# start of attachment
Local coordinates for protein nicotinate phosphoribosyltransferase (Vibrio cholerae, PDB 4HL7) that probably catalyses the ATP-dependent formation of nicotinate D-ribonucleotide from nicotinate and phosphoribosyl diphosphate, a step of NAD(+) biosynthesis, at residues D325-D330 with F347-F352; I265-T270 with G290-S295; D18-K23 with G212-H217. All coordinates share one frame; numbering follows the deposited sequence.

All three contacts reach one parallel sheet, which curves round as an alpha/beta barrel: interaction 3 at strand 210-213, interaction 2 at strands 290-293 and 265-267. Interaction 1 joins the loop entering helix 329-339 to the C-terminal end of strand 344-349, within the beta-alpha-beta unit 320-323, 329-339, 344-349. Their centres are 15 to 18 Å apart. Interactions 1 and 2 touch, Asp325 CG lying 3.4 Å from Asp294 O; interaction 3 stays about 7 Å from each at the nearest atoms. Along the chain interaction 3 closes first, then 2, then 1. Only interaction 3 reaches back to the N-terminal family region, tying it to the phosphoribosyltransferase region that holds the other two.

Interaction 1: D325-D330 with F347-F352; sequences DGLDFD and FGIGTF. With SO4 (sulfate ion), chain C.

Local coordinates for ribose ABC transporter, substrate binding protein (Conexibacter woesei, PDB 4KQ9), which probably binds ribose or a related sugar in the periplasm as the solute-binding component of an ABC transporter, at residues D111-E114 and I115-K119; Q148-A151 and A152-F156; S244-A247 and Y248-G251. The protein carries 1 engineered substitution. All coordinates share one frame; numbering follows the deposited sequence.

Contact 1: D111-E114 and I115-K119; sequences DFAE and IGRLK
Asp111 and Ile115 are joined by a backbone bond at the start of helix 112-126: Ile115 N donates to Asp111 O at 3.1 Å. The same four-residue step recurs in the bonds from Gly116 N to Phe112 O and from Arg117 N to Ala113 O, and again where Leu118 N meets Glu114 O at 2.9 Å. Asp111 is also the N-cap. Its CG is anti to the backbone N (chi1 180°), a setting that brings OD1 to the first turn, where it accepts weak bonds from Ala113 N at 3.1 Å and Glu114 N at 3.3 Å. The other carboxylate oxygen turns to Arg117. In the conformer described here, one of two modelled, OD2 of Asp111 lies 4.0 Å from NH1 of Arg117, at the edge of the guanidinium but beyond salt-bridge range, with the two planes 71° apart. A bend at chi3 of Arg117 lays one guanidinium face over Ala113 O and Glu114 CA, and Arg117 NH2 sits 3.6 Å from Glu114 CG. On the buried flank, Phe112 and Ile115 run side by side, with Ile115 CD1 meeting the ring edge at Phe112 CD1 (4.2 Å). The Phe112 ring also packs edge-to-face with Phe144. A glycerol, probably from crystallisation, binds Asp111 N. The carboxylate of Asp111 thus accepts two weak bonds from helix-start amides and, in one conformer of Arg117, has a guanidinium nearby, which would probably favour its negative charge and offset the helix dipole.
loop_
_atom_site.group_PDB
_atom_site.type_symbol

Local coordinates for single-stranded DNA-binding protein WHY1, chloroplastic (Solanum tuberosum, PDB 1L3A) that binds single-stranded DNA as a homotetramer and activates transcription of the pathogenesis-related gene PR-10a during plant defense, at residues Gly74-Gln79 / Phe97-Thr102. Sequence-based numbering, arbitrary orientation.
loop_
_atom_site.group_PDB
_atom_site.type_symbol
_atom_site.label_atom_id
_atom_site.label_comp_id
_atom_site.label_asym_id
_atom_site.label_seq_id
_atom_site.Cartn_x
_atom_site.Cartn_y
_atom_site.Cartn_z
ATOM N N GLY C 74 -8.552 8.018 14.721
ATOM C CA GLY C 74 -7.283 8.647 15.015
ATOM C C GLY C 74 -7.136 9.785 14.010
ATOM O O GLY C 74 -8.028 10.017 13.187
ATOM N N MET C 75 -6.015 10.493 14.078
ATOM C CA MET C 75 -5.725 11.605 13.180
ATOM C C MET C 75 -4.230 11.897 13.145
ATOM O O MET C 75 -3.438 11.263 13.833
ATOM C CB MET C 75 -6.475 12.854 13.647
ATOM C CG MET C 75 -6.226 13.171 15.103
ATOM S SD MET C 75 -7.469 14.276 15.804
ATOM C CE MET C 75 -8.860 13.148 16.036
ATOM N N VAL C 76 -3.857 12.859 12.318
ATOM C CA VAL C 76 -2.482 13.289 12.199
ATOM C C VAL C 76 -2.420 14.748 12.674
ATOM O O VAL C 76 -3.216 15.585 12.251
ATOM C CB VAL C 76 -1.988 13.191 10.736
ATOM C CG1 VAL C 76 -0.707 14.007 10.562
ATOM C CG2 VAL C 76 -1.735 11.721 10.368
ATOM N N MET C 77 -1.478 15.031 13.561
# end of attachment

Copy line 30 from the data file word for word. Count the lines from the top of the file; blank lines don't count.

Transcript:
ATOM C CG MET C 75 -6.226 13.171 15.103